Rupprecht, Christoph, ed.: Multispecies Cities: Solarpunk Urban Futures
(World Weaver Press 978-1734054521, $15.95, 340pp, formats: trade paperback, ebook, April 13, 2021)
Cities are alive, shared by humans and animals, insects and plants, landforms and machines. What might city ecosystems look like in the future if we strive for multispecies justice in our urban settings? In these more-than-human stories, 24 authors investigate humanity’s relationship with the rest of the natural world, placing characters in situations where humans have to look beyond their own needs and interests. Authors include N.R.M Roshak, Octavia Cade, Sarah E. Stevens, and Joel R. Hunt.
“The 24 stories of this joyously ambitious solarpunk anthology chart a broad map for integrated relationships between humans and nature, spotlighting award-winning and emerging speculative fiction writers from Asia and the Pacific. The linguistically and culturally diverse lineup excels when entwining relational nuance with keenly handled futurist ideas. Kate Bui’s “”Deer, Tiger, and Witch”” and N.R.M. Roshak’s “”By the Light of the Stars”” saturate conservation crises in casual kindness. The impressionist stream-of-consciousness of Priya Sarukkai Chabria’s poetic “”Listen: A Memoir”” wanders from Wittgenstein to garden snakes. D.K. Mok’s funny, passionate “”The Birdsong Fossil”” dives deep into the concept of animal culture. And in Eliza Victoria’s “”Down the River”” a botched sacrifice to a river leads to an acute examination of reparations. Weaker stories feature slighter plots and excessive exposition, and several tales repeat elements from each other, resulting in a whole that can feel fragmented and unconsidered. Despite its blurred focus, this enthusiastic patchwork of perspectives features a number of gems for fans of climate fiction.”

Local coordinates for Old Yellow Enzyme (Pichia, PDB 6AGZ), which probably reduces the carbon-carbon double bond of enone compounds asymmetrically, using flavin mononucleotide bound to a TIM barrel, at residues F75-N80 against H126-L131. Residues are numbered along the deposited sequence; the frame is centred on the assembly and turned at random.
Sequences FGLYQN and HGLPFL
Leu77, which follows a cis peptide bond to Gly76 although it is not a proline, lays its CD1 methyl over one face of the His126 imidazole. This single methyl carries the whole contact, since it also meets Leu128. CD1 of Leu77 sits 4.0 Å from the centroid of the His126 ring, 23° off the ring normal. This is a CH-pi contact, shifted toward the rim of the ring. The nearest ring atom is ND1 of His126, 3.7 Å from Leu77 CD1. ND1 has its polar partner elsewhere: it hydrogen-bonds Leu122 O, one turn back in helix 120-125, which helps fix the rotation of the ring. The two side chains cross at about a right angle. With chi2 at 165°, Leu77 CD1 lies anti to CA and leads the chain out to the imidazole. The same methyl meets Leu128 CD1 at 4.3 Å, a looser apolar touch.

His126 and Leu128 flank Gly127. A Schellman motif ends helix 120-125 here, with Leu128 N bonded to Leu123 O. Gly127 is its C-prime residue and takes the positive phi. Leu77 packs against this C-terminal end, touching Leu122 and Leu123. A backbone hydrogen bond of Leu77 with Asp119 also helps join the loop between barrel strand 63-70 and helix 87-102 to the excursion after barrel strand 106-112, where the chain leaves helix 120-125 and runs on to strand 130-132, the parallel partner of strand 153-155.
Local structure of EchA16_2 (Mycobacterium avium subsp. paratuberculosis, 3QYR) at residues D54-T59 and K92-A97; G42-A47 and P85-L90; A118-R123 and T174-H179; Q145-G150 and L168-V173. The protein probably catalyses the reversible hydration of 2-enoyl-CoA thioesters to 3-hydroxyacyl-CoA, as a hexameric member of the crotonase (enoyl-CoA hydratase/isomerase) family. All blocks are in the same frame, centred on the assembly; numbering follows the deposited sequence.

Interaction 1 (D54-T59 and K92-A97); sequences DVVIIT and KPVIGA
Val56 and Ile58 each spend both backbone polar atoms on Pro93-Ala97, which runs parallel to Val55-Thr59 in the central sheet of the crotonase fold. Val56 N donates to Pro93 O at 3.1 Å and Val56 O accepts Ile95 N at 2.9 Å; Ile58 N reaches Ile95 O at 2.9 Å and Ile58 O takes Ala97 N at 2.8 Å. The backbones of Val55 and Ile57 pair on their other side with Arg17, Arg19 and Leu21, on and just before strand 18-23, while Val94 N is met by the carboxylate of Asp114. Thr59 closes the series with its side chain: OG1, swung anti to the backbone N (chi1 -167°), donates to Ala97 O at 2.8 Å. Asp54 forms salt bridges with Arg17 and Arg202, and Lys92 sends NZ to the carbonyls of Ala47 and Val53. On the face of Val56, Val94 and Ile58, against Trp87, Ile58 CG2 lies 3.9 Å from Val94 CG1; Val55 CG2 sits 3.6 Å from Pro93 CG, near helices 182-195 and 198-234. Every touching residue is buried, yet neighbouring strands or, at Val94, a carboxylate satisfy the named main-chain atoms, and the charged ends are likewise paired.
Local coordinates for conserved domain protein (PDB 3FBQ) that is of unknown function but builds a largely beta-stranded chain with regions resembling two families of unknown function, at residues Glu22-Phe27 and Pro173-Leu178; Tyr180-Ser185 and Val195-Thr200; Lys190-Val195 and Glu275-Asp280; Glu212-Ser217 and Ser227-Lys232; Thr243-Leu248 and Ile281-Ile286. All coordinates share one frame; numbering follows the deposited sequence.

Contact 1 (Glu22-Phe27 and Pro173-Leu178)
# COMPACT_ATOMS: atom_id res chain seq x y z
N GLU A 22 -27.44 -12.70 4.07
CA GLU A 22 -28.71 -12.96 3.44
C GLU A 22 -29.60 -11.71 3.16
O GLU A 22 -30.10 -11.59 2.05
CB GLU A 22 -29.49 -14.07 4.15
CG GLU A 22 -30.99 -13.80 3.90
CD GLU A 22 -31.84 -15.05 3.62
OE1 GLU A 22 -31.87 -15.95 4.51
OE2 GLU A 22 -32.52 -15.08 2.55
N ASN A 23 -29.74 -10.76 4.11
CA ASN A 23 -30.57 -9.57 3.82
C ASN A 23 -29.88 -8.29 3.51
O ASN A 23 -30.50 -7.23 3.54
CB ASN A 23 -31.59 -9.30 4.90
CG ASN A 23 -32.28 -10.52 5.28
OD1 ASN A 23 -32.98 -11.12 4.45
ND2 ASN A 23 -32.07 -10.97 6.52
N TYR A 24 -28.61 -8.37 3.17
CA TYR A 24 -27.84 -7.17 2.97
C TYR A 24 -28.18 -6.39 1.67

Sullivan, Talulah J.: Blood Indigo
Forest Path Books 978-1-951293-25-3, $6.99, 470pp, formats: ebook, April 7, 2021)